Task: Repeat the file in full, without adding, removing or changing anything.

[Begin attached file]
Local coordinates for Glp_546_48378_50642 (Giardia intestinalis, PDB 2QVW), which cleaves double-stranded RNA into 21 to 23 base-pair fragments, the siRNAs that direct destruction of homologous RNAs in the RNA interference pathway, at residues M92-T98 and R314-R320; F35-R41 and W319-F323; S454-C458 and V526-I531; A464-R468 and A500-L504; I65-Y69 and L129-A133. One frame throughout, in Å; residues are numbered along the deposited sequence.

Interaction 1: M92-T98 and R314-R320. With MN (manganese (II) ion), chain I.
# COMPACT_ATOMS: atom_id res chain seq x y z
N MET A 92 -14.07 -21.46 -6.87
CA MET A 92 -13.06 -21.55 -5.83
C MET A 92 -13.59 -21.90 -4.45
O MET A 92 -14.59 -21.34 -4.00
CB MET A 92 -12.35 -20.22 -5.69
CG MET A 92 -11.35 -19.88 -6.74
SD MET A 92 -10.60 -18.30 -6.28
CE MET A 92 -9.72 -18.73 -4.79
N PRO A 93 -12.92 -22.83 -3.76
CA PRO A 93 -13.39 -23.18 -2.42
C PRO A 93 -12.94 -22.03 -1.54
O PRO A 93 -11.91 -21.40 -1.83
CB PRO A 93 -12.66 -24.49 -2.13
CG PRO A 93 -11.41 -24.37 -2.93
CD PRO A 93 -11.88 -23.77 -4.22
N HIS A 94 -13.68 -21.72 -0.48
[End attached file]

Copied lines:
Local coordinates for Glp_546_48378_50642 (Giardia intestinalis, PDB 2QVW), which cleaves double-stranded RNA into 21 to 23 base-pair fragments, the siRNAs that direct destruction of homologous RNAs in the RNA interference pathway, at residues M92-T98 and R314-R320; F35-R41 and W319-F323; S454-C458 and V526-I531; A464-R468 and A500-L504; I65-Y69 and L129-A133. One frame throughout, in Å; residues are numbered along the deposited sequence.

Interaction 1: M92-T98 and R314-R320. With MN (manganese (II) ion), chain I.
# COMPACT_ATOMS: atom_id res chain seq x y z
N MET A 92 -14.07 -21.46 -6.87
CA MET A 92 -13.06 -21.55 -5.83
C MET A 92 -13.59 -21.90 -4.45
O MET A 92 -14.59 -21.34 -4.00
CB MET A 92 -12.35 -20.22 -5.69
CG MET A 92 -11.35 -19.88 -6.74
SD MET A 92 -10.60 -18.30 -6.28
CE MET A 92 -9.72 -18.73 -4.79
N PRO A 93 -12.92 -22.83 -3.76
CA PRO A 93 -13.39 -23.18 -2.42
C PRO A 93 -12.94 -22.03 -1.54
O PRO A 93 -11.91 -21.40 -1.83
CB PRO A 93 -12.66 -24.49 -2.13
CG PRO A 93 -11.41 -24.37 -2.93
CD PRO A 93 -11.88 -23.77 -4.22
N HIS A 94 -13.68 -21.72 -0.48